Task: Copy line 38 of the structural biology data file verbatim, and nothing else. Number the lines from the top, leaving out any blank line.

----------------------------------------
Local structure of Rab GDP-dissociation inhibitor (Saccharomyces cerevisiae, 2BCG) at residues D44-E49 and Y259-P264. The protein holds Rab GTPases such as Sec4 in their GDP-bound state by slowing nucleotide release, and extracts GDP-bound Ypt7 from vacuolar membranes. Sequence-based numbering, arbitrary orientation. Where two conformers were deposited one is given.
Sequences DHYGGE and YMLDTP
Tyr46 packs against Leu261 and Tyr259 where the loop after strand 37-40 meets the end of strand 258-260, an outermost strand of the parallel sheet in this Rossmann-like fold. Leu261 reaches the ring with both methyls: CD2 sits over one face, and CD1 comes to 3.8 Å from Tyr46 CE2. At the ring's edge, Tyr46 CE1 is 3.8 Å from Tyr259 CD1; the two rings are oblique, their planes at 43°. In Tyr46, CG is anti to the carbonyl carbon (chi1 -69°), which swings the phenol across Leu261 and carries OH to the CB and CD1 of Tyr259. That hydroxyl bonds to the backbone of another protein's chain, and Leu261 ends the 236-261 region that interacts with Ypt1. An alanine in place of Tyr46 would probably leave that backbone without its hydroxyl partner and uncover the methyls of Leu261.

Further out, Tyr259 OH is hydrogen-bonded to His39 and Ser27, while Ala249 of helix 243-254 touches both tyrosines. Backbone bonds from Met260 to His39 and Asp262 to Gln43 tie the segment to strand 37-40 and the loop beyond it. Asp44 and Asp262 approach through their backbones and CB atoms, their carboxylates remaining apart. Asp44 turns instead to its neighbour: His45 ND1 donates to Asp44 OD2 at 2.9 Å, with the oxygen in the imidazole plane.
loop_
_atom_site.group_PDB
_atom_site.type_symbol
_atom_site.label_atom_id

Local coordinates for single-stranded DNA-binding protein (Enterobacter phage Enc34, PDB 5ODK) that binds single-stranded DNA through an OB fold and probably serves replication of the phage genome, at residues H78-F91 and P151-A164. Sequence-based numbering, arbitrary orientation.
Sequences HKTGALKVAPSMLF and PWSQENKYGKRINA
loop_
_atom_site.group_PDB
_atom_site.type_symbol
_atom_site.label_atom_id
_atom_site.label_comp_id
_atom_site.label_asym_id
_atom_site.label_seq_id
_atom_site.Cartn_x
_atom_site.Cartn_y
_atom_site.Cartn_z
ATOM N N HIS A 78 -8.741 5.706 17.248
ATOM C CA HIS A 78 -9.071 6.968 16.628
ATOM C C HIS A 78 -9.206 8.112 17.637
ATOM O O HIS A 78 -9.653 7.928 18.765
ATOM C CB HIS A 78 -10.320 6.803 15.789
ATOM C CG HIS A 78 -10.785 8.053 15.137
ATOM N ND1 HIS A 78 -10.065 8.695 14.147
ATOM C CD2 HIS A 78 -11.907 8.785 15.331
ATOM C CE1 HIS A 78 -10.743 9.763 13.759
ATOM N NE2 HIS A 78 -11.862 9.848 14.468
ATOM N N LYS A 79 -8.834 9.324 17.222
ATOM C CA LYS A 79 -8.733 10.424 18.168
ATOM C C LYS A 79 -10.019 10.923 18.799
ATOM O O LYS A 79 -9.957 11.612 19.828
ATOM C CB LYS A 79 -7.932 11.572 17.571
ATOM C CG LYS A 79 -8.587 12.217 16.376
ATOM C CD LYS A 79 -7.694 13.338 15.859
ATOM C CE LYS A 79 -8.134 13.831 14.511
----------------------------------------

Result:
ATOM C CE LYS A 79 -8.134 13.831 14.511